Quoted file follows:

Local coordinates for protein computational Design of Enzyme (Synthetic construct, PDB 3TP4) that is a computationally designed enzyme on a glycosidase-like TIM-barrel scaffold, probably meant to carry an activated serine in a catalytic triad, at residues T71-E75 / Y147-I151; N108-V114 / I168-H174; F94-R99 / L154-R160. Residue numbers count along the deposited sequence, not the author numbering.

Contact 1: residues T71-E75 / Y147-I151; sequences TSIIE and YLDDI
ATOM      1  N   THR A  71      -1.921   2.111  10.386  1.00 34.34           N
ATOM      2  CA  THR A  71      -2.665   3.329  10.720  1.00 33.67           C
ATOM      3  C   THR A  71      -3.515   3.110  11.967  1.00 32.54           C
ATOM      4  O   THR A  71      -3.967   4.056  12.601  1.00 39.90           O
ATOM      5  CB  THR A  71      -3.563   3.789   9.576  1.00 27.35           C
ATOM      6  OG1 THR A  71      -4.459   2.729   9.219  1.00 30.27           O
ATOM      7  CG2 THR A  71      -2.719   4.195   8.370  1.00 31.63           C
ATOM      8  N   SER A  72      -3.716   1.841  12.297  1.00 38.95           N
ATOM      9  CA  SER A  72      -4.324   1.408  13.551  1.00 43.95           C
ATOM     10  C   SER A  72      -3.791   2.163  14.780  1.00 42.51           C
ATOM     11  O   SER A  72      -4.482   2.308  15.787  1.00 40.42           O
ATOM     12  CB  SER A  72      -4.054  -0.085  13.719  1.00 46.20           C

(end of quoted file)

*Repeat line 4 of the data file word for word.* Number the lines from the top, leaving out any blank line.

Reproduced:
ATOM      2  CA  THR A  71      -2.665   3.329  10.720  1.00 33.67           C